I worked the late shift today.
I started out at 8:30 this morning and saw about 22 patients over the course of the day - until my schedule ended at 4:30. I had a few new patients, a few well-checks, and overall had a steady, if not slow, day. From 5:30 to 7 PM we have a walk-in clinic for our patients every weekday (and one on Saturday from 9 AM - Noon). I covered it today and saw 13 patients - many with sore throats or urinary symptoms.
So in 8 hours, I saw 22 patients. which equals 2.75 patients/hour. I usually see more in the order of 25-28 patients per day, but for some reason it was slower today. In the evening clinic, I saw 13 patients in 1.5 hours, which amounts to 8.7 patients/hour. It was steady, but not overwhelming and I finished at 7 sharp. Here are some other facts to consider:
- Our patients are absolutely delighted that we offer this clinic. We also offer a walk-in clinic in the morning from 7:30 AM-9:00 AM.
- We are fairly strict at not letting anything but simple problems come to clinic. If they are really sick, they go to the ER. If they are not sick, we make them schedule an appointment. The rule of thumb is that it must be a 5 minute visit.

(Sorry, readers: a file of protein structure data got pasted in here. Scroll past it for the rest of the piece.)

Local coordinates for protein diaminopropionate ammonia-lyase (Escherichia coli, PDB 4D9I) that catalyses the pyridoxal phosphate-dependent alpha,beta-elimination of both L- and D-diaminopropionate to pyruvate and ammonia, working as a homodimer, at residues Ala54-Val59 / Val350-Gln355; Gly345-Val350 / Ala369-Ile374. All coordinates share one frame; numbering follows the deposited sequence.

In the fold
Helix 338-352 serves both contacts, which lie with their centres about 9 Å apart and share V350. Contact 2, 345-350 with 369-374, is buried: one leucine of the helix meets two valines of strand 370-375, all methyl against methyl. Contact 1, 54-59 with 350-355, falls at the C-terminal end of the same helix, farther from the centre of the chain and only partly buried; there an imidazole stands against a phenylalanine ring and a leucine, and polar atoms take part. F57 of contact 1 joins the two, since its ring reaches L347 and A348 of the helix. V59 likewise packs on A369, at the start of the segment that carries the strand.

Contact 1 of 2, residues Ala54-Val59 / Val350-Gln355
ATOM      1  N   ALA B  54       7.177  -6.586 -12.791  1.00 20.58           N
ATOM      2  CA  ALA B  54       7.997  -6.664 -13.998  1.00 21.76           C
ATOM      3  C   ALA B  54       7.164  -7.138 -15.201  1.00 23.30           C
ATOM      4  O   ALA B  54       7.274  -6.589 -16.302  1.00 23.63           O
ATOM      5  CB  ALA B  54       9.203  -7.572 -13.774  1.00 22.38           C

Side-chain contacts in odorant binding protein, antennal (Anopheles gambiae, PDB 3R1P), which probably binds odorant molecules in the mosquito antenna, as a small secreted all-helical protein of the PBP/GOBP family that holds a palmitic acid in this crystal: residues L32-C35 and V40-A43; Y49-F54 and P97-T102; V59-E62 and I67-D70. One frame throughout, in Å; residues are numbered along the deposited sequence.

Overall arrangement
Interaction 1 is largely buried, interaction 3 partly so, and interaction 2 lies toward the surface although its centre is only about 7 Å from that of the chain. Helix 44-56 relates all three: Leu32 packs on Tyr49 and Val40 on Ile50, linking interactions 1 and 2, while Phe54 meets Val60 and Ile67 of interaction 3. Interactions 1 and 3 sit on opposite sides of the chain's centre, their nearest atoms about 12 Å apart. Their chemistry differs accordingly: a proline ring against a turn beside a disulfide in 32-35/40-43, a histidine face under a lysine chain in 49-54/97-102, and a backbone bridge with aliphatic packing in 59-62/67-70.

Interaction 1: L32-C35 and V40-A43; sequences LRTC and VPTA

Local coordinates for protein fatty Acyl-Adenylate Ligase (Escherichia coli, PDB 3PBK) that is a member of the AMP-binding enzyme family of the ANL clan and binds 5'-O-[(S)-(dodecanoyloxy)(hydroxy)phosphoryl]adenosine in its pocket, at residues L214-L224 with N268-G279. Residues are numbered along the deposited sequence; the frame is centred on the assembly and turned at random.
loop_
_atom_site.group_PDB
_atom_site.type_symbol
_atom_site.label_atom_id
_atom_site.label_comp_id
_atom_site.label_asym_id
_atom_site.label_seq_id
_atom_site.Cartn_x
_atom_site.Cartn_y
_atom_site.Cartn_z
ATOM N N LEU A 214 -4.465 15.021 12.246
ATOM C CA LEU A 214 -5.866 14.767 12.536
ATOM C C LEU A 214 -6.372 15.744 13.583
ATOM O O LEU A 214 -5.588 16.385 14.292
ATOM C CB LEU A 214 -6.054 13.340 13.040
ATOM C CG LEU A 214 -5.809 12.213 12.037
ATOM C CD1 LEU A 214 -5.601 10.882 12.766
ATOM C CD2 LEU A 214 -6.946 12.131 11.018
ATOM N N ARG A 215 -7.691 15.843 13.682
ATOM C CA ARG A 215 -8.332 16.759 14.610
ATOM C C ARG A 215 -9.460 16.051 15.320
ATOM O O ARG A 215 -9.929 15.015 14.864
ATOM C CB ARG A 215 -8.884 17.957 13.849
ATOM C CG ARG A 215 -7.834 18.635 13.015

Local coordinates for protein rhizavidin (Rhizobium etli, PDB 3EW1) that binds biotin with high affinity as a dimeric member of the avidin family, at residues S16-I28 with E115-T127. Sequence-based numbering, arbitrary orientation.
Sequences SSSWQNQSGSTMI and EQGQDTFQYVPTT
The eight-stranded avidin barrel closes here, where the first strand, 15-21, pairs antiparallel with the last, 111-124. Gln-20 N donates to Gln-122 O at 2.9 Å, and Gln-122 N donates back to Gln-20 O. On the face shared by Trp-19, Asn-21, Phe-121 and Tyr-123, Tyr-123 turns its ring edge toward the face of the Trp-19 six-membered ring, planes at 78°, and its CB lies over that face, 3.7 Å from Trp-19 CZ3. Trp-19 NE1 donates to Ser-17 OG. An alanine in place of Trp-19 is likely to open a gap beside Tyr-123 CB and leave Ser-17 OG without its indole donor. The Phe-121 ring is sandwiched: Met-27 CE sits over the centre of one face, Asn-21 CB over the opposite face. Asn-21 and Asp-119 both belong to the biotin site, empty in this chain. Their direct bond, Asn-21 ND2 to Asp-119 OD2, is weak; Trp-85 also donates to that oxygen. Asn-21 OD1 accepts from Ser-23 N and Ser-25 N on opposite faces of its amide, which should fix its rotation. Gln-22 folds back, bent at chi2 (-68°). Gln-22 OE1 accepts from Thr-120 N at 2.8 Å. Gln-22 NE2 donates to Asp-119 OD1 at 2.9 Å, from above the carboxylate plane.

- We actually earn more per visit during after-hours clinic because we can charge an after-hours charge for all (except for Medicare and Medicaid).
- For our one capitated contract, we get paid an over-and-above for these visits. In other words, we just get the copay if they come during the day, but get paid per visit (at a fairly good rate) for after-hours visits.
- We earn roughly 1/4 of our income in these clinics - they are extremely busy during the winter months, with some days getting over 30 patients in the evening clinic. This is revenue we would have otherwise lost.
- We run a disproportionate number of strep tests and urinalysis tests during these clinics, which ads to the revenue.
This is one of the main ways our practice is able to be so profitable. Our EMR allows us to document very quickly and thoroughly. At 7 PM, I had finished charting all of my clinic visits.
Why am I saying all of this? You have to look at medicine as a business. In this case, we make our patients very happy, build loyalty, and increase revenue with very little increase in expense. The only negative of this is that three people have to stay late to do it. Most doctors won't do this.
It mystifies me why more doctors don't follow suit. I guess they don't want to run their practice like a business. I am the last one out of the building tonight, but I have a lot to show for it.